The Americans’ long cons, also known as “honey traps,” are always—forgive the pun—sticky situations. Consider Philip’s secret marriage to Martha, near the end of which he finds himself defending her strengths, or Elizabeth’s friendship with fellow immigrant Young Hee, sacrificed at the altar of the Soviet cause in the closing stages of Season Four: In order for the ruse to work, its orchestrators must risk real attachment, placing themselves in the same vulnerable position as their lonely, dissatisfied marks. Though it might seem a soft landing after the dramatic heights of “The Midges,” “What’s the Matter with Kansas?” treats this topic with the series’ usual rigor, its methodical arrangement of images and ideas building, in the course of an hour, to an artful, emotionally resonant whole. Here, as if to suggest the conversation Philip (Matthew Rhys) and Elizabeth (Keri Russell) haven’t had with Paige (Holly Taylor), The Americans broaches the subject of “the birds and the bees,” and with it why sex is so stinging.
In fact, “What’s the Matter with Kansas?” renders the euphemism literal: The episode’s most cunning scene, beset by his unhappy silence, finds Philip in front of a nature documentary, and director Gwyneth Horder-Payton is at pains to show the flowers and honeycombs flashing on screen. Elizabeth slumps down on the couch, exhausted from her trip to Topeka—during which she mounts an ingenious “meet cute” with her strapping, bearded target—but it’s her husband’s stiff expression that commands our attention. As she reports on her upcoming hike with the handsome AgraCorp scientist, then proffers a bottle bought by a flirtatious man on her flight, Rhys, with impeccable control, tightens the muscles of his face and swallows hard, suggesting that Philip is suppressing his discomfort. What lends the moment its unspoken tension, though, is the understanding that there’s more than one factor at play here. The residual guilt of his relationship with Martha, which crossed the professional line; his own quarry’s ego-bruising indifference; Elizabeth’s seductive success; even Morozov’s (Alexander Sokovikov) barroom echo of Philip’s concern, in “The Midges,” that the Soviet system is to blame for the country’s intractable food shortages: The Americans is always thickly descriptive of its characters’ troubles, and “What’s the Matter with Kansas?” condenses Philip’s until they fit into his fiddling hand.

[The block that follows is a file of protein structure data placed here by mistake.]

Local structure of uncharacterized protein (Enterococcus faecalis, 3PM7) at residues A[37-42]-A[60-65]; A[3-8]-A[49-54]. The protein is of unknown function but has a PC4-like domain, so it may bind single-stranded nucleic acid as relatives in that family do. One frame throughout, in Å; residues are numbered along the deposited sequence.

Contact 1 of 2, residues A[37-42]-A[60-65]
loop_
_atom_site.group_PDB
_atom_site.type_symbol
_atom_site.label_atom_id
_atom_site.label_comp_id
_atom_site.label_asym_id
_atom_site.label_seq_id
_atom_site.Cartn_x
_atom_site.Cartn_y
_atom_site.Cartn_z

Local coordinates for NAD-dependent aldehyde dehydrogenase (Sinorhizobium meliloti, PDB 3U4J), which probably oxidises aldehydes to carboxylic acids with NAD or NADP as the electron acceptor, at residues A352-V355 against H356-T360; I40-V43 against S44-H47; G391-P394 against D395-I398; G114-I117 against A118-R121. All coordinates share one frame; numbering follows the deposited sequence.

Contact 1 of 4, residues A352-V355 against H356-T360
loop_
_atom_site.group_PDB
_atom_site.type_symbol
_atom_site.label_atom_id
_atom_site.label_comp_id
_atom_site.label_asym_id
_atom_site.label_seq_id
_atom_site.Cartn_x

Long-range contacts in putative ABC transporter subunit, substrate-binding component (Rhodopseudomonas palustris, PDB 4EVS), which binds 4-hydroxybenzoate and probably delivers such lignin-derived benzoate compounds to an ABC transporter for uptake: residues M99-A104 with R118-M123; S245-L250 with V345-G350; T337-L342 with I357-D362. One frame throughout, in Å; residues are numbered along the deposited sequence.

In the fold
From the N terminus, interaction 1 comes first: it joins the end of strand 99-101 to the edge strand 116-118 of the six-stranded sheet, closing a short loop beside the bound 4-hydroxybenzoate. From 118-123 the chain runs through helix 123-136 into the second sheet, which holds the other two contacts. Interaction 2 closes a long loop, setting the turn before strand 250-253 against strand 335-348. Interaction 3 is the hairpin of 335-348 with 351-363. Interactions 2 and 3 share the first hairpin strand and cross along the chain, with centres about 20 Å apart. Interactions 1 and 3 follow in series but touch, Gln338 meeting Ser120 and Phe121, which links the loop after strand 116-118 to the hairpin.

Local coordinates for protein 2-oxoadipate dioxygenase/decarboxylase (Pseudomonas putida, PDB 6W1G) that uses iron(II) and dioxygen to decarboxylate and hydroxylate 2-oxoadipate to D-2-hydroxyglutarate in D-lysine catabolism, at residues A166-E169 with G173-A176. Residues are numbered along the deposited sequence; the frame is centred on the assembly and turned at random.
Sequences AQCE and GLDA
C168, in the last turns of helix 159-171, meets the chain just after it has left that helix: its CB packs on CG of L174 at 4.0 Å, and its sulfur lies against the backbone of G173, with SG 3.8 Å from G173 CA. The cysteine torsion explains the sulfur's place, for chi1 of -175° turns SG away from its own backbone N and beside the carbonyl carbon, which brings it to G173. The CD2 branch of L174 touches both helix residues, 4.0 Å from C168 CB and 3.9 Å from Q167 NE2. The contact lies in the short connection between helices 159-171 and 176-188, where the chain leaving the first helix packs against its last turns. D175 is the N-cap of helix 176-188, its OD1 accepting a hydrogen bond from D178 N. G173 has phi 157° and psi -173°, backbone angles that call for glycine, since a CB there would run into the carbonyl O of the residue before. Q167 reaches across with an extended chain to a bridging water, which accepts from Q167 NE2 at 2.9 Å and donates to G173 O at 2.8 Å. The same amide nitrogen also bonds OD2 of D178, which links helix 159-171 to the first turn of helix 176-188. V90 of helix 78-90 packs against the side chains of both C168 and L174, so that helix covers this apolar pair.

It’s the uses of sex—as power, as pleasure, as trial, as trap—to which the series turns tonight, each suggestion of its intimacies, whether sincere or feigned, adding new layers to the portrait. For instance, Philip and Elizabeth’s resistance to Gabriel’s (Frank Langella) plan, described as a problem of having too much on their plate, also points to their foremost occupational hazard: The psychological fatigue that comes with closeness, even—or perhaps especially—when it’s predicated on lies. As Elizabeth explains to Philip at episode’s end, her work is no less trying for the speed of the outdoorsman’s attraction; she expends at least as much effort to listen to his disquisitions on woodpecker tongues and carob pods as Philip does in failing to land a first date.
“What’s the Matter with Kansas?” is clear-eyed when it comes to the illogical lure of sex—the way it can cudgel you into submission to the wrong decision, the wrong relationship, the wrong man, the way it can worm itself into cracks in even the sternest façade. Though Elizabeth is aghast when she learns that Paige spent her time babysitting for Pastor Tim (Kelly AuCoin) and his wife, Alice (Suzy Jane Hunt), by nosing through their telephone messages and bedroom drawers—turning up a conspicuously framed box of Lifestyles condoms in the process—she also suggests that his journal may contain a heretofore unidentified pressure point: An affair with one of his parishioners. (As if for added emphasis, the episode cuts from Paige perusing the pages to Elizabeth making out with her mark, recalling, and reversing, the construction of “Pests,” in which Paige fools around with Matthew Beeman while her mother moves through that Illinois greenhouse. For the Jennings women, sex and romance are especially fraught, despite their oft-impassive demeanors.)
It’s from Yelena Burov (Snezhana Chernova), however, that we hear the most harrowing elaboration on the episode’s theme, and as with Philip’s resentment, its force stems not from text but subtext. After Oleg (Costa Ronin) admits that he’s been in contact with the CIA, his mother—until now a fragile figure, in his eyes and ours—recounts her five-year imprisonment in a Siberian camp, and alludes to the “ways” she endured it. “I did what I had to do to survive,” she says, and her intimation of trauma shadows the entire episode: Sex without consent, whether had by deceit or coercion, is as damaging in The Americans as any bullet or broken bone, its violence amplified by the fact that sex is, in other contexts, an act of affection, of attraction, of love.
Among the many echoes that shape “What’s the Matter with Kansas?”—Oleg’s plea to his superior to do “the decent thing,” mirroring Stan’s (Noah Emmerich) demand that the CIA back off Burov; Pastor Tim’s recommendation that Paige read Capital, reminiscent of her mother; Mischa’s (Alex Ozerov) disembarkation at JFK, as bewildered at America as his father once was—this one, this intimation that one of our most important forms of connection can also cause irrevocable harm, is almost too painful to reckon with. In the end, Yelena’s exchange with Oleg contains another echo, this one of Elizabeth’s conversation with Paige in “The Midges”: “You do what you need to do” and “You hold back what you need to” are both forms of advice born of experience, and both might be heard as a warning.
Matt Brennan is the TV editor of Paste Magazine. He tweets about what he’s watching @thefilmgoer.